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Art History Tales of Terror: 7 Paintings with Spooky Secrets!

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From the walls of the world’s great museums, to the dusky halls of the stately homes of England, you never know what cryptic horrors lie within your favorite masterpieces.  

What macabre substances are hiding right before your eyes?  What ghoulish images are lurking just beneath the surface of the paint?  What gruesome backstories are concealed by the demure smiles of last centuries’ beauties?  Sartle has all the answers, and some of them just might haunt your nightmares.  Read on…if you dare!

1. Mummy Dearest

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Liberty Leading the People by Eugene Delacroix, in the Louvre-Lens.

Delacroix’s Liberty Leading the People stands next to our own Statue of Liberty as a seminal icon of freedom. But this is France so of course Lady Liberty is topless.  When Imperialism was in flower, Europeans plundered the tombs of ancient Egyptians for gold, artifacts, and high-priced paint pigment.  Mummies were literally ground into powder and applied to canvases.  Delacroix was known to use “mummy brown,” so you might be looking at a 3,000 year old dead person.  If you believe in the mummy’s curse, then be careful not to hang around too long next to this one at the Louvre-Lens, or you might wake up with a cobra in your bed.

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2. Circle of Death

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John Dee performing an experiment before Elizabeth I by Henry Gillard Glindoni, in the Wellcome Library.

At first glance, this may appear to be an ordinary history painting of an Elizabethan scene, but X-rays have revealed a secret circle of skulls in the underpainting.  The subject is John Dee in the court of Queen Elizabeth I.  Dee was known as the “Conjurer to the Queen,” for his ability to perform mesmerizing tricks, as if by magic.  He also cast horoscopes, and claimed he could communicate with angels.  Glindoni initially portrayed Dee as a sorcerer of the occult, surrounded by the ring of human skulls, but painted over the disturbing motif, probably to appease a conservative patron.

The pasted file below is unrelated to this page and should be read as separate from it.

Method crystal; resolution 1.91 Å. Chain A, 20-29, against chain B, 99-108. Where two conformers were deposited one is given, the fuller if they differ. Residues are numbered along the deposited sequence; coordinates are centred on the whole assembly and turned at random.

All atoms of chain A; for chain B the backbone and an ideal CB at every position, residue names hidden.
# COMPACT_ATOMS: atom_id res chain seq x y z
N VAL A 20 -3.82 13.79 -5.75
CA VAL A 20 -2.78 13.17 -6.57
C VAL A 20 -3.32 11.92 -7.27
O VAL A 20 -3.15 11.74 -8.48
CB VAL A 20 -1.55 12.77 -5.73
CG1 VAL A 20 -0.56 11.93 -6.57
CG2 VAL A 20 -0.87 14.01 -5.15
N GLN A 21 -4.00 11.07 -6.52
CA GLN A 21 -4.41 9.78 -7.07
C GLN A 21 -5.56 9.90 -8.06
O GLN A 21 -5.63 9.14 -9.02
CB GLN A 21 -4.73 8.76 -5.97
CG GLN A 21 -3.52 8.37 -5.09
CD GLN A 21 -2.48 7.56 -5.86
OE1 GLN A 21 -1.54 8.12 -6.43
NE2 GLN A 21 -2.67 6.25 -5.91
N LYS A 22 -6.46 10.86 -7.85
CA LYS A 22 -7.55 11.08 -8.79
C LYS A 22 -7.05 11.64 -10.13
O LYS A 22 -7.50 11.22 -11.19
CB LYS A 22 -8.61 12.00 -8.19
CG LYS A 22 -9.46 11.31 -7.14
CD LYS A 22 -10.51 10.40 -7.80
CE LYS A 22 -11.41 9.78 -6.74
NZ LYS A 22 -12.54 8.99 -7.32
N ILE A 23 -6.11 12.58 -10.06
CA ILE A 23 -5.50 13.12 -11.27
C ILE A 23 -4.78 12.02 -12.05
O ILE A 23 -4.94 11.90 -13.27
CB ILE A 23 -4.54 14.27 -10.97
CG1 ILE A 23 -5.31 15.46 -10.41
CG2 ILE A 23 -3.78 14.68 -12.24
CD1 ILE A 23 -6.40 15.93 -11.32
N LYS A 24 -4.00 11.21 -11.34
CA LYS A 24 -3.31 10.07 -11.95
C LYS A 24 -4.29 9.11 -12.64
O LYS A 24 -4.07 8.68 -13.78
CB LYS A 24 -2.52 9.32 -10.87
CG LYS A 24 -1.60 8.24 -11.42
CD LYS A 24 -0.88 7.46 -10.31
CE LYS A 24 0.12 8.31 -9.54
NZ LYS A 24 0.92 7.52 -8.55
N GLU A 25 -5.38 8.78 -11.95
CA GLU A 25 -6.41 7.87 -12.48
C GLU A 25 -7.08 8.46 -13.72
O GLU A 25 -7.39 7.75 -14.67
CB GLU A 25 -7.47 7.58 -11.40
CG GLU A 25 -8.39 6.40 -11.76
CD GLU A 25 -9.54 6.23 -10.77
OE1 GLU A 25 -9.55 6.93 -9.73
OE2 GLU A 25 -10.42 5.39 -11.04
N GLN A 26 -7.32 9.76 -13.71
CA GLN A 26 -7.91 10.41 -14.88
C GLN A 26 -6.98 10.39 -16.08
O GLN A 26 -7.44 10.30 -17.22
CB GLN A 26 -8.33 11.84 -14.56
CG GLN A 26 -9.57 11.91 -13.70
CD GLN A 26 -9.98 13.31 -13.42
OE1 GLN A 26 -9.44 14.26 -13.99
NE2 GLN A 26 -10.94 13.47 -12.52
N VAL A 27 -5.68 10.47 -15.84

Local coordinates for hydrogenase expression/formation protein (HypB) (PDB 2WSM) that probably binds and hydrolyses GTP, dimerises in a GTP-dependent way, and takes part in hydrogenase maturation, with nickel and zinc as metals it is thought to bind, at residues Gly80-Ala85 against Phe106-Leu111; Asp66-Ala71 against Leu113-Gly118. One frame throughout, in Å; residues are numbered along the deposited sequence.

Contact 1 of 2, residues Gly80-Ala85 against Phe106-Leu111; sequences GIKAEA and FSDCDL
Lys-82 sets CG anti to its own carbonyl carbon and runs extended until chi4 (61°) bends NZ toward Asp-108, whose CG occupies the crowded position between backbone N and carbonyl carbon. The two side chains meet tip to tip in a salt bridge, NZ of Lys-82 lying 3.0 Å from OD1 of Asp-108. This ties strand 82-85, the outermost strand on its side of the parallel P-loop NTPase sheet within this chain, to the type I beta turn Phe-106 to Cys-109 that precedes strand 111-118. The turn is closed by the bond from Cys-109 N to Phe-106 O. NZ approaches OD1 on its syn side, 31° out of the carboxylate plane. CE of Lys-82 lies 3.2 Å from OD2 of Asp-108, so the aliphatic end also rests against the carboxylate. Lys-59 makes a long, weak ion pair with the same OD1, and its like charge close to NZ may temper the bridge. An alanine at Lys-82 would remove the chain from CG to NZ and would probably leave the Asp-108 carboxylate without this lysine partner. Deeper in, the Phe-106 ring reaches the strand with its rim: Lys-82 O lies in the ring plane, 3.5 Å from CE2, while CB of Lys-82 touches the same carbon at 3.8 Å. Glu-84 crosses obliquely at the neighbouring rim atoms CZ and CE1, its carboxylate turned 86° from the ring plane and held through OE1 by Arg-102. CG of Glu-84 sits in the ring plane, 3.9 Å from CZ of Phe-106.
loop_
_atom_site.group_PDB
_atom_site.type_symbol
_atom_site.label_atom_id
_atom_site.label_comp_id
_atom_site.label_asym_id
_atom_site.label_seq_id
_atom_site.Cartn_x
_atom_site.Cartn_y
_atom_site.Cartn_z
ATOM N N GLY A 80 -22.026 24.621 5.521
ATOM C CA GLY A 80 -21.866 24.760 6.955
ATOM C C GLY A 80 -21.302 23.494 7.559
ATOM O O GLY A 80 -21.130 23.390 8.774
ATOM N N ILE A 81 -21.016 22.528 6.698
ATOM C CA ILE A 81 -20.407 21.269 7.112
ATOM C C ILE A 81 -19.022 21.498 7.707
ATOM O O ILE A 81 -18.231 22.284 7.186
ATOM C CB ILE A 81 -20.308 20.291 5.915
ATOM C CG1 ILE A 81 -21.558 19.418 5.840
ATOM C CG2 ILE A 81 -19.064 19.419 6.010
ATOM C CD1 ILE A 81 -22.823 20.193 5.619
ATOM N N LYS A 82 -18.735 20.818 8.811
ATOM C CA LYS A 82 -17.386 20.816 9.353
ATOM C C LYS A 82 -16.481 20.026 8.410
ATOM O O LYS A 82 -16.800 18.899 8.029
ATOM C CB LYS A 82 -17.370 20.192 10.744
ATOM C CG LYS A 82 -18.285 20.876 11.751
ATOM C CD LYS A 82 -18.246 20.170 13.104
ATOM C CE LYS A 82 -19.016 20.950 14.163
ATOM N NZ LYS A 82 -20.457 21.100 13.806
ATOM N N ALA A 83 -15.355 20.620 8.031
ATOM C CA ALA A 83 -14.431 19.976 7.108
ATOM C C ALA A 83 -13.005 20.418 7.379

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X-ray analysis showing a circle of skills around Dee’s feet (courtesy Royal College of Physicians), via Hyperallergic.

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(detail)

3. A Terror of Two Twinsies

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Chang and Eng, The Siamese Twins by Edouard Pingret, in the Wellcome Library.

Just down the hall from John Dee in the Wellcome Library, you can find Chang and Eng Bunker, the original Siamese twins from P.T. Barnum’s circus of “human curiosities.”  They were banned from France for fear that they would terrify pregnant women into giving birth to mutants.  They later shocked society by marrying two white sisters in the antebellum South in what was called an “unholy alliance,” and having 22 children between them (if only beds could talk!).  One day, Eng woke up screaming, still attached to his brother’s dead body.  He died three hours later, some say of fright.  You can still see their preserved double-liver and ghostly death cast at the Mutter Museum in Pennsylvania.  Their liver even guest starred on American Horror Story: Freak Show.

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Chang and Eng’s liver and death cast, in the Mutter Museum.

4. The Corpse Bride!

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Mary Tudor and Charles Brandon’s wedding portrait by Jan Mabuse, in the collection of the Earl of Yarborough.